3. van der Vlist, Arno J. & Withagen, Cees & Folmer, Henk, 2007. "Technical efficiency under alternative environmental regulatory regimes: The case of Dutch horticulture," Ecological Economics, Elsevier, vol. 63(1), pages 165-173, June.
    4. Xepapadeas, Anastasios & de Zeeuw, Aart, 1999. "Environmental Policy and Competitiveness: The Porter Hypothesis and the Composition of Capital," Journal of Environmental Economics and Management, Elsevier, vol. 37(2), pages 165-182, March.
    5. Eli Berman & Linda T. M. Bui, 2001. "Environmental Regulation And Productivity: Evidence From Oil Refineries," The Review of Economics and Statistics, MIT Press, vol. 83(3), pages 498-510, August.
    6. J.B. Smith & W A. Sims, 1985. "The Impact of Pollution Charges on Productivity Growth in Canadian Brewing," RAND Journal of Economics, The RAND Corporation, vol. 16(3), pages 410-423, Autumn.
    7. David Popp, 2004. "International Innovation and Diffusion of Air Pollution Control Technologies: The Effects of NOX and SO2 Regulation in the US, Japan, and Germany," NBER Working Papers 10643, National Bureau of Economic Research, Inc.
    8. Simpson, R. David & Bradford, Robert III, 1996. "Taxing Variable Cost: Environmental Regulation as Industrial Policy," Journal of Environmental Economics and Management, Elsevier, vol. 30(3), pages 282-300, May.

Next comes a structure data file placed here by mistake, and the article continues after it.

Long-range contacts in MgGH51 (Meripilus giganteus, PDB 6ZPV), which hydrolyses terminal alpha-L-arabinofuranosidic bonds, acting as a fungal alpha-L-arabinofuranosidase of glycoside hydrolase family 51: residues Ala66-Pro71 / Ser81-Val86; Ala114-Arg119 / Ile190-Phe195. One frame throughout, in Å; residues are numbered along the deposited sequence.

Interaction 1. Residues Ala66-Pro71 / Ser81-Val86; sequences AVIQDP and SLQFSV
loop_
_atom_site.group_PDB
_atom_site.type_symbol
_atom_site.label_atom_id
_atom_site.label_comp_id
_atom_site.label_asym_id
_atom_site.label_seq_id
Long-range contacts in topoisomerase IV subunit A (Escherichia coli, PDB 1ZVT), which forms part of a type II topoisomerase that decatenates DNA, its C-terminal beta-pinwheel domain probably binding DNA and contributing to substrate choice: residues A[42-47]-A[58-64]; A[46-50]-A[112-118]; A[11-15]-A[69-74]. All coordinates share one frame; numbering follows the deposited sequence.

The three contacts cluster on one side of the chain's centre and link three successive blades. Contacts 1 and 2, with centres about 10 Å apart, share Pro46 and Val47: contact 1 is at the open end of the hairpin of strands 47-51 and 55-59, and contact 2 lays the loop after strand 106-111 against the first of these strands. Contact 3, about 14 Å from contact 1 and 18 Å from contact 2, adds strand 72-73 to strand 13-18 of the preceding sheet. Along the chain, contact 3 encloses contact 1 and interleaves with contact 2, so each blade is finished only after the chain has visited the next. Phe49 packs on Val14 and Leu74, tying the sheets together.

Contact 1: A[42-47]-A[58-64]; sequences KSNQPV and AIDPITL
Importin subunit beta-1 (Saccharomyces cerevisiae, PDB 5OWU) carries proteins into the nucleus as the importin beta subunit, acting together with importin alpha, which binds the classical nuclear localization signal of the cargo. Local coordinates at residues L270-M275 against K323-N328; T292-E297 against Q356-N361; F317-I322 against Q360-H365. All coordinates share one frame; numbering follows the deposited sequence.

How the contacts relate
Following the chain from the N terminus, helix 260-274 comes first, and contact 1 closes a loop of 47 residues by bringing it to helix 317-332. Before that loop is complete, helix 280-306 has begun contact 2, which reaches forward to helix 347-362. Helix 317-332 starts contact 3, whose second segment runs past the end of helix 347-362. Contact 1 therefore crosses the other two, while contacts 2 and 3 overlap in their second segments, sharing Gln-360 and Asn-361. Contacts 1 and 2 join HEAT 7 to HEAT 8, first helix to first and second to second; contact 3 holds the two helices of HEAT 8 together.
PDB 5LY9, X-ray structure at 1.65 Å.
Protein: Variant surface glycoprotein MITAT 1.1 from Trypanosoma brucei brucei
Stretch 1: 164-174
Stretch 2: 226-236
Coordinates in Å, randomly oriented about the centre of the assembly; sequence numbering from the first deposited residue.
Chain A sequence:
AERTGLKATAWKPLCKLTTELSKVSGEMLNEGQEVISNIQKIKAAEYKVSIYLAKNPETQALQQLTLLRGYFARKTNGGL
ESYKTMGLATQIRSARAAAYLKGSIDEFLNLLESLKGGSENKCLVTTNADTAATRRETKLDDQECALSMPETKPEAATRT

9. Adam B. Jaffe & Karen Palmer, 1997. "Environmental Regulation And Innovation: A Panel Data Study," The Review of Economics and Statistics, MIT Press, vol. 79(4), pages 610-619, November.
    10. Mohr, Robert D., 2002. "Technical Change, External Economies, and the Porter Hypothesis," Journal of Environmental Economics and Management, Elsevier, vol. 43(1), pages 158-168, January.
    11. Greaker, Mads, 2006. "Spillovers in the development of new pollution abatement technology: A new look at the Porter-hypothesis," Journal of Environmental Economics and Management, Elsevier, vol. 52(1), pages 411-420, July.
    12. Brunnermeier, Smita B. & Cohen, Mark A., 2003. "Determinants of environmental innovation in US manufacturing industries," Journal of Environmental Economics and Management, Elsevier, vol. 45(2), pages 278-293, March.
    13. Barbera, Anthony J. & McConnell, Virginia D., 1990. "The impact of environmental regulations on industry productivity: Direct and indirect effects," Journal of Environmental Economics and Management, Elsevier, vol. 18(1), pages 50-65, January.
    14. Hamamoto, Mitsutsugu, 2006. "Environmental regulation and the productivity of Japanese manufacturing industries," Resource and Energy Economics, Elsevier, vol. 28(4), pages 299-312, November.
    15. Boyd, Gale A. & McClelland, John D., 1999. "The Impact of Environmental Constraints on Productivity Improvement in Integrated Paper Plants," Journal of Environmental Economics and Management, Elsevier, vol. 38(2), pages 121-142, September.
    16. Ebru Alpay & Joe Kerkvliet & Steven Buccola, 2002. "Productivity Growth and Environmental Regulation in Mexican and U.S. Food Manufacturing," American Journal of Agricultural Economics, Agricultural and Applied Economics Association, vol. 84(4), pages 887-901.